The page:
Public Vs. Private Ambulance Service

In August 2010, three major fire organizations — the International Association of Fire Chiefs (IAFC), International Association of Fire Fighters (IAFF) and Metropolitan Fire Chiefs Association, commonly known as the Metro Chiefs — issued an advisory to their members concerning recent activities by American Medical Response (AMR) in response to its recent interactions with governments in several metropolitan areas.

AMR is a large private ambulance company, publicly traded on the New York Stock Exchange under the symbol EMS. According to its website, AMR has nearly 17,000 paramedics, EMTs, nurses, doctors and support staff and operates in more than 200 communities. The Metro Chiefs is a section of the IAFC and the National Fire Protection Association (NFPA). Membership is limited to the chief of a department with at least 400 fully paid firefighters.

The advisory was developed by the three organizations and each sent the advisory to its members. In essence, the advisory spoke of AMR proposals or discussions with several major cities in the weeks leading up to the advisory. The cities where AMR spoke to or made proposals to officials are Cincinnati, OH; Dallas, TX; and Los Angeles, CA.

The proposal delivered to Dallas is titled "EMS Solutions for the City of Dallas." After the introduction, the document says, "Private-sector contractors are typically more efficient than fire departments providing ambulance services because of five facts." The five facts the proposal to Dallas listed included; "The Right Personnel for the Right Job." The paragraph below this bullet contends that private-sector employees are not compensated with the high salaries and benefits offered to firefighters. Thus, as written in the document, "Dallas does not need to have firefighters doing non-firefighter work at firefighter-based wages and pension plans."

AMR classifies firefighters performing EMS work as "non-firefighter work." Apparently, AMR does not realize that performing EMS delivery is one of the core missions of the fire service and some fire departments have been delivering medical care and ambulance service to the community since the 1920s. In fact, the largest provider of emergency medical service in the United States is the fire service, when you consider the number of fire department ambulance services and first-response apparatus distributed throughout the country that deliver EMS services.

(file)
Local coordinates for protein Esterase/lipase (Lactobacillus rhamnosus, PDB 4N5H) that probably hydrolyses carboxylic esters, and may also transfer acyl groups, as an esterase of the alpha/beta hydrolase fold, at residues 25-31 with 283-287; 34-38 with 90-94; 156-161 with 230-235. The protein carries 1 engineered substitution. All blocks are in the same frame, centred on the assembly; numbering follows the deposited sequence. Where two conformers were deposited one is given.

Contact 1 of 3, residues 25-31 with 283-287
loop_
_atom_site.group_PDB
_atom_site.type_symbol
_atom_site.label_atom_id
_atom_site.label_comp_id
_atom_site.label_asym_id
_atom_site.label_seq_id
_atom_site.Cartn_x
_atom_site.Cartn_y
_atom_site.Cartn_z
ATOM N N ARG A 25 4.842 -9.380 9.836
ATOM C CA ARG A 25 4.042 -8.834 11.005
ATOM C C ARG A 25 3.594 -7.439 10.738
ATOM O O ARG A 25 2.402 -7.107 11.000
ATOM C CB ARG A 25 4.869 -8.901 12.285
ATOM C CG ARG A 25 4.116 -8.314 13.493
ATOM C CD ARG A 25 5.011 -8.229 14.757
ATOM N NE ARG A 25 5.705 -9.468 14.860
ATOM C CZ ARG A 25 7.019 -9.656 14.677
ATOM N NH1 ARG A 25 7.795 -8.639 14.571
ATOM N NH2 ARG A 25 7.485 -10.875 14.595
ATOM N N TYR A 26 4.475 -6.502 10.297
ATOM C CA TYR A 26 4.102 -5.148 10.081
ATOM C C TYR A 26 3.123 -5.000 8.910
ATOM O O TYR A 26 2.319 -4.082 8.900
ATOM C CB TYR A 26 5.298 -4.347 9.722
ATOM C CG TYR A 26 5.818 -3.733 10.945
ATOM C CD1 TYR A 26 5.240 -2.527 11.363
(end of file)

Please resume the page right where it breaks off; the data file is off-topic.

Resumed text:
The second bullet point is "Improved Productivity." This paragraph goes on to say that private-ambulance paramedics are more productive and less fatigued than fire department paramedics because of a different operating strategy. I do not know how you can be less fatigued when you are sitting in an ambulance in a 7-Eleven parking lot between calls, but that is AMR's assertion. Additionally, I do not know how you can claim "improved productivity" when a patient who is trapped in a car from an accident, stuck in an elevator hyperventilating or any other predicaments must wait for firefighters to rescue them while the AMR paramedics have to wait outside with the stretcher for the patient to be brought to them.

Another claim in the AMR document to Dallas is that government accounting is different from commercial accounting. This may come as a shock to AMR executives, but generally accepted accounting principles (GAAP) are standard within the government and commercial sectors. Government accountants and private-sector accountants are all trained and educated at the same colleges. There is no difference. What AMR fails to mention in its accounting-principles argument is the free labor and expertise it would receive from fire departments providing first response, sometimes sending one or two firefighters in the back of an AMR ambulance to the hospital with a patient in critical condition.

Another bullet point in the AMR proposal contends that fire departments consume taxes while private, commercial providers pay taxes. Most fire departments charge insurance carriers for transport services. By doing so, they pass on the cost to the end user. The dollars paid to AMR leave the community and go back to AMR's corporate headquarters.

Many agree that Cincinnati, Dallas and Los Angeles are just the start of something bigger to come, as 40 million people are added to the insurance rolls over the next several years because of the landmark healthcare legislation that was signed by President Obama in March. Most of the uninsured are in metropolitan areas and those markets will be prime picking for the likes of AMR.

GARY LUDWIG, MS, EMT-P, a Firehouse® contributing editor, is a deputy fire chief with the Memphis, TN, Fire Department. He has 33 years of fire-rescue experience. Ludwig is chair of the EMS Section for the International Association of Fire Chiefs (IAFC), was appointed to the National EMS Advisory Council by the U.S. Secretary of Transportation and is a member of the International Association of Fire Fighters (IAFF) EMS Standing Committee. Ludwig has a master's degree in business and management and is a licensed paramedic. He is a frequent speaker at fire and EMS conferences nationally and internationally and can be reached through his website at